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What metrics can influence or help with such an estimation?

I am mostly interested in applying such metrics on GitHub projects, using their issues history. Based on how fast they solved their previous issues, or other GitHub data, what metrics can I compute to help me with this estimation?

Note that I'm not interested in any automatic effort estimation methods. Only metrics that can, potentially, help with that. I will use those metrics to come up with my own automatic effort estimation methods, but that is beyond the scope of this question.

If you have any suggestions for a GitHub-specific metric using their search+filters or their API, that is also great.

The metrics should be simple. By simple, I mean that they should return some numeric values, where higher (or lower) means a more (or less) active project, relative to whatever baseline.

What I'm actually needing this for

I am working on a machine learning project that is supposed to estimate effort in hours based on metrics. For this, I am interested in using one for activity. I want something that is easy to compute using github data and that I can reference somehow. I want to focus on easy computation rather than quality, in hopes that other metrics and data I will use will fill in the quality part. I'm also happy to use one of the metrics I came up with, as long as there is some reference that they have been, at one point, used in either research or practice, with at least some degree of success.

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    What problem re you trying to solve here? Activity as per your description doesn't take account of the size or complexity of the issues, just the number (and possibly the number of developers) - which is fine if that addresses the thing that you are trying to measure. However, if you have two projects, one with just one massively complex issue and one with 10 trivial ones, is it valid to compare them? – Iain9688 Dec 24 '15 at 10:35
  • How does knowing the activity of a project help me to close the project successfully? I don't understand the problem we're trying to solve. – Mark C. Wallace Dec 24 '15 at 11:35
  • @Iain9688 I am working on a machine learning project that is supposed to estimate effort in hours based on metrics. For this, I am interested in using one for activity. I want something that is easy to compute using github data and that I can reference somehow. I want to focus on easy computation rather than quality, in hope that other metrics and data I will use will fill in the quality part. I'm happy to use one of the metrics I came up with, but can you provide some sort of reference that they have been, with some success, used in practice at one point? – IVlad Dec 24 '15 at 22:41
  • @MarvMills I have added some background info about my original problem. Unfortunately, for this kind of thing, what is meaningful is hard to answer, but maybe it helps someone make a recommendation? – IVlad Dec 24 '15 at 22:45
  • @MarkC.Wallace not sure what you mean by closing the project - I'm not interested in closing any project with the help of this. I have added some background info about what I'm doing. – IVlad Dec 24 '15 at 22:45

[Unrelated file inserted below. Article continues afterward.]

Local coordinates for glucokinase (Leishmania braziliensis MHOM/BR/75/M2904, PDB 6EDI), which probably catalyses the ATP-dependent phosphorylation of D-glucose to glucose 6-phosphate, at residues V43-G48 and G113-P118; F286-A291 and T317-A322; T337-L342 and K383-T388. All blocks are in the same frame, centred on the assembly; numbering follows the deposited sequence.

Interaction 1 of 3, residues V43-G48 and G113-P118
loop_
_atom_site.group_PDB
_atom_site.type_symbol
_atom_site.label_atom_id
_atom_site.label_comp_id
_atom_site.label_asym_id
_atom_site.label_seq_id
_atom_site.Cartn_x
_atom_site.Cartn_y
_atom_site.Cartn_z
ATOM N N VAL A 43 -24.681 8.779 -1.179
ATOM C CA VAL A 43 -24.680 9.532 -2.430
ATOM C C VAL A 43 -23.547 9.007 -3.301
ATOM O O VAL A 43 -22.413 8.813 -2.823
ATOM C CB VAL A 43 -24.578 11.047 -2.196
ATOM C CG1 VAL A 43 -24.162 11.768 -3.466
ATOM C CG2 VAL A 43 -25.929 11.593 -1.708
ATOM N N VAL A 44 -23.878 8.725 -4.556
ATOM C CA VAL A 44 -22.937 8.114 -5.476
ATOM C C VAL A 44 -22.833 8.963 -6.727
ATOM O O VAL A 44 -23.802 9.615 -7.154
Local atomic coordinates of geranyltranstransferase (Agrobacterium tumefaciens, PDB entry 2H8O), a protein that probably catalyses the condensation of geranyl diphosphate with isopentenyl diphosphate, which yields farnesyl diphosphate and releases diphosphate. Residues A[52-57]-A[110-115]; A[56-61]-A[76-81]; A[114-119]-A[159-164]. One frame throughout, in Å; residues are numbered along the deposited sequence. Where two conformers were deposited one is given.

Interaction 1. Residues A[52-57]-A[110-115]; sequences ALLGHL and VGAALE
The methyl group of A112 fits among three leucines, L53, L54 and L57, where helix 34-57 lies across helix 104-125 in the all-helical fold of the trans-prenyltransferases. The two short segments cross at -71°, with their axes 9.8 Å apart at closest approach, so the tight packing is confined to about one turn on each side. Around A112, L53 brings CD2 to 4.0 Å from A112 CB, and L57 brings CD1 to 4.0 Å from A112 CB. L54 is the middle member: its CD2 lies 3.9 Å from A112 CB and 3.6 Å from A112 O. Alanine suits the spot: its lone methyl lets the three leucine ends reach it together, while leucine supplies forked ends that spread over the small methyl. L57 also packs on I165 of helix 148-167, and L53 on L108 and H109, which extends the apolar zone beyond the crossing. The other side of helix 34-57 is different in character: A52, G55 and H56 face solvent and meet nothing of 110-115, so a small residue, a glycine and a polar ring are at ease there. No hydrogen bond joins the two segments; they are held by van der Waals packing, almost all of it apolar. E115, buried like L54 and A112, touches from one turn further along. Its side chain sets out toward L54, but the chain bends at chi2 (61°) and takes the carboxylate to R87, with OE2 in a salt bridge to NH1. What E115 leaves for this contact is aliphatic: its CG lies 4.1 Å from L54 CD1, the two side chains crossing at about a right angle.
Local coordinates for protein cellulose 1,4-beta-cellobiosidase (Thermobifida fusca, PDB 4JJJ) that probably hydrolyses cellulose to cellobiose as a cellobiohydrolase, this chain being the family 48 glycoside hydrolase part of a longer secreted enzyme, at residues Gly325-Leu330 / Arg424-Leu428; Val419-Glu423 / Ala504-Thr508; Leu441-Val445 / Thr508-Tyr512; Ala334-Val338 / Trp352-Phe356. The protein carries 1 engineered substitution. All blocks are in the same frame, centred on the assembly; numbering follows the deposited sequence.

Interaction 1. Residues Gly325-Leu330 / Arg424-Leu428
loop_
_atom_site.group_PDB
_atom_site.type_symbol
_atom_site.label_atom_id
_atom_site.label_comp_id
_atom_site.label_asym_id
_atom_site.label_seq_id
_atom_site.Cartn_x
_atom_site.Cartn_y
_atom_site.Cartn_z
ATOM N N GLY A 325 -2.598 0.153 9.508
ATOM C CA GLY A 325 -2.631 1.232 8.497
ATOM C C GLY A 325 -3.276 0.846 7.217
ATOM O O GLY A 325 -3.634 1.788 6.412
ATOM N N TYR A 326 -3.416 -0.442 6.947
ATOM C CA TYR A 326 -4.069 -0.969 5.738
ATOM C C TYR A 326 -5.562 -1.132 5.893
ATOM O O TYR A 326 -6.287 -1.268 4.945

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+100

I wrote an article about this a while back. The gist is

  • collect lead time for a couple of weeks back. Do not use too old data because it is obsolete; the team learnt, got better etc.

  • create a histogram where the x-axis has the lead times, the y-axis the number of occurrences

  • check the number at the 85% of the x-axis and that is a relatively good estimate. The number comes from David J. Anderson, based on statistics and empirical studies

The idea is to get a number that is more likely to happen based on the previous work of the team. If one takes a lower number than 85% the chance of being late increases.

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As the comments indicate, you create a metric to answer a question. If I just look at the title of your post, "Simplistic PM metrics for how ACTIVE [emphasis mine] a project is," the two metrics that pop out to measure activity are hours exhausted and money exhausted. If you are comparing projects against each other, then you need to compare hours or money exhausted compared to both to budget of the project and available hours in a given period to work. That should give you an idea of how active a project is compared to how active it could have been and how active it is against other projects.

But this means nothing if this is not the question you're really trying to answer.

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    +1 for mentioning hours/money exhausted (spent). This approach is asymptotically approaching the earned value method.. on the other hand; Money is probably not included in Github or other opensource activities. However, time spent could "maybe" be estimated by looking at lines of codes submitted in total? – Gürkan Çetin Dec 24 '15 at 19:48
  • +1 I haven't thought about hours and money exhausted, although that was quite obvious in hindsight. Hours could be computed on github by summing the time it took to solve all the closed issues. Is this something that is in use today by project managers, or has been in the past? Can you link to any article or book that mentions this? – IVlad Dec 24 '15 at 22:50
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  1. Collect data like this: https://wakatime.com/
  2. Compare tasks by title and description for similarity.
  3. Create prognosis based on task description and title similarity and time collected.
  4. Constantly improve base using machine learning and genetic algorithms.

Sounds crazy, but i like your idea.

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